BRAZIL: Time to Break the Silence on Abortion
The same research showed even more shocking results when statistics are broken down according to race/ethnicity, geographical location, and age. Black women in Brazil are three times more vulnerable to death due to unsafe abortion than the population of white women. Annual rates of unsafe abortion are visibly higher in states from poorer northern and northeastern regions, and abortions become even more dangerous for the adolescent population (between 10-19 years old).
These numbers lead to the consistent conclusion that unsafe abortion disproportionately victimizes less economically privileged social groups. And the statistics show the legacy of racism and social exclusion in Brazil that has lasted since the first Africans were brought here as slaves for Portuguese colonizers. Taking this context into consideration, it becomes clear that the issue of abortion, far from a topic to be kept exclusively in the intimacy of households, is a serious matter of public health and social justice, and deserves the attention of both government and civil society.
Criminalization is Not the Answer
Proponents of criminalizing abortion in Brazil argue that it is a way of discouraging and repressing the practice. However, the evidence shows that a woman can usually find a way to have an abortion, even if it puts her own life at risk. In 2007 the United Nations Committee on Elimination of Discrimination Against Women (CEDAW) supported this position.
In Brazil, the codes criminalizing abortion punish only the woman. Although the man is involved in making the woman pregnant, if the pregnancy is unwanted or unfeasible and she gets an abortion, her partner is considered innocent. The Brazilian criminal code, which dates back to 1940, assumes a role for women in society that is very different than it is today.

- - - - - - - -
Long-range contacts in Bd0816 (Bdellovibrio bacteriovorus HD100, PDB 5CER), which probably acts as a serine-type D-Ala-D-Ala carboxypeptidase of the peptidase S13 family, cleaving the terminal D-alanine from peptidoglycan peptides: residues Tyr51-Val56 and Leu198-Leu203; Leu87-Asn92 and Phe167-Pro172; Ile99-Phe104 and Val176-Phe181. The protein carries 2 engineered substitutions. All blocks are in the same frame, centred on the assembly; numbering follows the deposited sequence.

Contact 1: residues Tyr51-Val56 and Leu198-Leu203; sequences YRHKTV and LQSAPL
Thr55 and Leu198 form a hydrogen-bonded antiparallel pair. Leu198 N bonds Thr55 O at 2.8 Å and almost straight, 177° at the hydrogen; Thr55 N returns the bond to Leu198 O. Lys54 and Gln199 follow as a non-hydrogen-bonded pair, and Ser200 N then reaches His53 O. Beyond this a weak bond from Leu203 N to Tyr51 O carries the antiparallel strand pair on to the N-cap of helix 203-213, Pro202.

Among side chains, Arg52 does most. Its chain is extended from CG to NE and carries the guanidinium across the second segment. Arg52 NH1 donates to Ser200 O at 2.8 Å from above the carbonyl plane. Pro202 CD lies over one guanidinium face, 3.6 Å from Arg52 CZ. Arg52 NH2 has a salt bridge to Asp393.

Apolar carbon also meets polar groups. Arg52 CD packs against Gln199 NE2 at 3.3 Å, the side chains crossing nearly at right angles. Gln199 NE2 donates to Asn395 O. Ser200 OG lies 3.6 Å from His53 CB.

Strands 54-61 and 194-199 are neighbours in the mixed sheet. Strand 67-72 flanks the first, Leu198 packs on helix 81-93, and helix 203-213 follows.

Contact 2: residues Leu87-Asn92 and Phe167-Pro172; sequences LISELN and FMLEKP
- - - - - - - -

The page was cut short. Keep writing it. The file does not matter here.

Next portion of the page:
In addition, the criminalization of abortion creates a threatening atmosphere that makes many women present symptoms of anxiety, depression, and insomnia once they have made the choice to end the pregnancy. Leila Adesse, one of the founders of Ipas Brasil, affirms that the penalization and stigmatization women in such a situation does not minimize the problem. “Instead of being discriminated against and put in jail, these women need psychological support, medical care and a more efficient coverage of contraceptive methods,” she says.
The most efficient way to reduce the rates of unsafe abortions is, of course, to reduce the rates of unwanted pregnancies. For that to happen, women have to be able to negotiate with their partners and engage in family planning. This demands a level field among men and women. We need to create an environment in our country in which women have a voice.
As a matter of public health and human rights, the reduction of unsafe abortions also demands a proactive attitude from the government. The situation requires public policies promoting education on sexual and reproductive health, reproductive rights, and contraceptive methods. In addition, it is necessary to make condoms and other contraceptive options widely available to the population. These programs should prioritize people living in at-risk communities, and they must involve men as well as women. Gender equality cannot be built by women alone.
But even in countries where these policies are put in place effectively, they are not enough to entirely solve the problem of unwanted pregnancy and unsafe abortion. Therefore, we should legalize abortion in the first trimester of pregnancy, as is the case in most countries in Europe. This would remove barriers to women’s health in our country, especially for those women who are socially excluded.
It won’t be easy to get there. The fact is abortion is a contentious topic. It deals with the most serious issue of all—life. One day I caught myself talking to my grandmother about abortion. From this unlikely dialogue between a strongly Catholic 70-year-old woman and an agnostic 17-year-old girl, we did not reach any definitive conclusions, but we realized that we both had our reasons, which were legitimate and made sense, however different our beliefs were.
One can be against the legalization of abortion in order to protect life and one can also be in favor of the legalization of abortion for the exact same reason. The difference, in many cases, lies in whose life you are considering the most important. And to consider some lives more important than others is undoubtedly problematic.
Despite all these doubts, there is one thing I am certain about: unsafe abortion is a reality in Brazil. And thus, no matter how controversial this subject is, debate should not be avoided, but encouraged.
After my father was excommunicated, he told me that he was glad this had happened because it fostered debate. He added, “I just hope all this debate will be constructive.”